Except they don't eat viruses, they eat bacteria - the clue is in the name, bacteriophage, bacteria destroyer.

Nice try, no cylindrical smoking object.

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Yes, but...

...antibiotics don't evolve. Bacteriophages are just virii that attack bacteria, rather the virii which attack animal cells and that you're likely to notice yourself. As the bacteria evolve, so will the virii. Even within your body.

The bacteriophage research centre in Tbilisi has been going for decades and doles out a range of creams, shots, etc. for patients with bacterial infections.

One of the reasons why this hasn't been pursued in the West is that fact that the phages are not under your control so there's a paranoia that they'll evolve and turn on the patient. The other, bigger reason is that it's unpatentable in its current form.

There was a documentary about this a few years ago (probably on Channel 4) where they chanced on on of the research teams taking on a bacterial outbreak of some sort that was centred at a hospital in Georgia. The method they used was ridiculously low tech; sample the sewage from the hospital, culture it, examine the cultures for evidence of phage activity, replicate the cultures where there's phage activity and then extract the phages and mix them into a cream or whatever. Not a PCR machine in sight.

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"You're alternative is going to result in a lot of people dying."

Em...no - the OP clearly says that in life-threatening cases you would still use antibiotics. Simply do not prescribe antibiotics when they are not needed. Over-prescribing of antibiotics both to humans* and to healthy animals in livestock industry IS a big problem. Besides improving antibiotic resistance of 'bad' bacteria, it also kills of symbiotic 'good' bacteria (and then people spend millions in health shops buying probiotics... go figure!!)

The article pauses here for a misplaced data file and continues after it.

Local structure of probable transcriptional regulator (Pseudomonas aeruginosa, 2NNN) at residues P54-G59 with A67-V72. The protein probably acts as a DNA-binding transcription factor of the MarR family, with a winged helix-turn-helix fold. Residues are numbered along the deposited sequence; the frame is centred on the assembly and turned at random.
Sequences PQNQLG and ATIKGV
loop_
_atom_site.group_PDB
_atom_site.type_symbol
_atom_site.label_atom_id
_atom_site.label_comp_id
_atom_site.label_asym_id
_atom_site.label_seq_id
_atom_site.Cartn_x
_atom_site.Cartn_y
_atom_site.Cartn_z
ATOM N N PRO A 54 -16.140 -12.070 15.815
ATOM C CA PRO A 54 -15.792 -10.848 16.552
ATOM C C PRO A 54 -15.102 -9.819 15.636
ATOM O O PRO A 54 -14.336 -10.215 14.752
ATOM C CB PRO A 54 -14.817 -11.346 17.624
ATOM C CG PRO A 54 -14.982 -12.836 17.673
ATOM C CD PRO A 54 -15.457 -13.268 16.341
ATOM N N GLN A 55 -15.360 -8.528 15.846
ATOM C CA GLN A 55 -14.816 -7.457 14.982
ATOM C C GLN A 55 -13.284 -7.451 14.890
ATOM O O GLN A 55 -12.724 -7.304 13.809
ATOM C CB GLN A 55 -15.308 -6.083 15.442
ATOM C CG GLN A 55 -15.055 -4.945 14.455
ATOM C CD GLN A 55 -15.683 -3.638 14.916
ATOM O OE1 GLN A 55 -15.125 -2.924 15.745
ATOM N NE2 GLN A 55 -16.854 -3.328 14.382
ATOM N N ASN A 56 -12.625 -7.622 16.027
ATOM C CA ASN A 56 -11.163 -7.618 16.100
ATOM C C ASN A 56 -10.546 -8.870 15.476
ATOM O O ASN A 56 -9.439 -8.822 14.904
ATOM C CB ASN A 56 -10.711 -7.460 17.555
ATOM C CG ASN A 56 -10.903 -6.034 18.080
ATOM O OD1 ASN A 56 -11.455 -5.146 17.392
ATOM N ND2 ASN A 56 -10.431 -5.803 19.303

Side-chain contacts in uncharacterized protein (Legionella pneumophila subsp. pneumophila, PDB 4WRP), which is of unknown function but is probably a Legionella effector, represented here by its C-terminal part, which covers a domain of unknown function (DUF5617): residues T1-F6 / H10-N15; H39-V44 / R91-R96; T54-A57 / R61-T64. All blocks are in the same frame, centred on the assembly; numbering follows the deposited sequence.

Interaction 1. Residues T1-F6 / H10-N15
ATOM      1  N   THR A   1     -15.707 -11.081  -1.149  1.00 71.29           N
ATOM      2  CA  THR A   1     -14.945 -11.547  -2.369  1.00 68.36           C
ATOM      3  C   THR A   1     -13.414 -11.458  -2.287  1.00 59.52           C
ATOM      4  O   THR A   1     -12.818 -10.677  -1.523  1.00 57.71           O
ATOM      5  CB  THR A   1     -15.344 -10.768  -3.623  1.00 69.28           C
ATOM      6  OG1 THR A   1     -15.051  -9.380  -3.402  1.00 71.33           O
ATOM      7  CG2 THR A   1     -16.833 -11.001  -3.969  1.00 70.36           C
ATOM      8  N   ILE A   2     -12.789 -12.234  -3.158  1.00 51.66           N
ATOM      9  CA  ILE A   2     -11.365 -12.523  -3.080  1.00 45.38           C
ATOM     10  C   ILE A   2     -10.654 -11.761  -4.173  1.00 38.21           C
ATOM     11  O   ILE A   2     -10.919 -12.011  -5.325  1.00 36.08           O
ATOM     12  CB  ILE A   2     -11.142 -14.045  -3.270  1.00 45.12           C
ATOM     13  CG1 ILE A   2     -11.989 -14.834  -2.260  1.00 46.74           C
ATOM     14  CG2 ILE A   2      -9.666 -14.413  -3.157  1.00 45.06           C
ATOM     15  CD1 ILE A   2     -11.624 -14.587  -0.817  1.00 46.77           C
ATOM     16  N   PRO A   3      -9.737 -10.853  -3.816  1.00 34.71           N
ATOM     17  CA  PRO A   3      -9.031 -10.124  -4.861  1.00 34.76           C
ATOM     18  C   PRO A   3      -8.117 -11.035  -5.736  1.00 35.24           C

Of course as you say:

"The advantage of phages that they co-evolve with the viruses they eat so it is more difficult for a virus to completely out-compete them.",

phages have uses and advantages of their own, and their use + research into should be encouraged. But we should still stop using so much antibiotics

*I know from some doctor friends that many patients insist on being given antibiotics even when they don't need them, and even when their ailment is viral not bacterial. The byzantine in-rules of medical institutions make it a huge problem for doctors to refuse. Maybe there should be a standard placebo 'antibiotic' for these cases

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Trollface

Pedant alert....

"The advantage of phages that they co-evolve with the viruses they eat ..."

Phages don't eat viruses.

(Also note the correct use of an apostrophe...)

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Boffin

"You're alternative is going to result in a lot of people dying. The advantage of phages that they co-evolve with the viruses they eat so it is more difficult for a virus to completely out-compete them."

Err, yes & no.

"Phage" is the old name for virus. These are viruses that parasitise bacteria.